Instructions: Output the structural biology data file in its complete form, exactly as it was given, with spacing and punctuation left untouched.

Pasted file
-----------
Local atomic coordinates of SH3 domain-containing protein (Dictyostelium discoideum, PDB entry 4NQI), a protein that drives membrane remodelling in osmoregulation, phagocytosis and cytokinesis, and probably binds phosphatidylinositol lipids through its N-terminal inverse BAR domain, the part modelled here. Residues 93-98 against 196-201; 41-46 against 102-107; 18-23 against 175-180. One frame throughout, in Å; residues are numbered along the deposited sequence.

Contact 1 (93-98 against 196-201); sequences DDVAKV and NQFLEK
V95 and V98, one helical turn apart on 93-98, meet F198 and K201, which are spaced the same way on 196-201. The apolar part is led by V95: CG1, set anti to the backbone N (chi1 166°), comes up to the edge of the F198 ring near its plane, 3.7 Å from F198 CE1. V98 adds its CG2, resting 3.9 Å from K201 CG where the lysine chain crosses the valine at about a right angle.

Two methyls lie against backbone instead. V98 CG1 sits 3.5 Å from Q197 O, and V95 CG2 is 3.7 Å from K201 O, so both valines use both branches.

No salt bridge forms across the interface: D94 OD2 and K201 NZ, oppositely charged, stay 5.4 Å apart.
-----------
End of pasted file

Local atomic coordinates of SH3 domain-containing protein (Dictyostelium discoideum, PDB entry 4NQI), a protein that drives membrane remodelling in osmoregulation, phagocytosis and cytokinesis, and probably binds phosphatidylinositol lipids through its N-terminal inverse BAR domain, the part modelled here. Residues 93-98 against 196-201; 41-46 against 102-107; 18-23 against 175-180. One frame throughout, in Å; residues are numbered along the deposited sequence.

Contact 1 (93-98 against 196-201); sequences DDVAKV and NQFLEK
V95 and V98, one helical turn apart on 93-98, meet F198 and K201, which are spaced the same way on 196-201. The apolar part is led by V95: CG1, set anti to the backbone N (chi1 166°), comes up to the edge of the F198 ring near its plane, 3.7 Å from F198 CE1. V98 adds its CG2, resting 3.9 Å from K201 CG where the lysine chain crosses the valine at about a right angle.

Two methyls lie against backbone instead. V98 CG1 sits 3.5 Å from Q197 O, and V95 CG2 is 3.7 Å from K201 O, so both valines use both branches.

No salt bridge forms across the interface: D94 OD2 and K201 NZ, oppositely charged, stay 5.4 Å apart.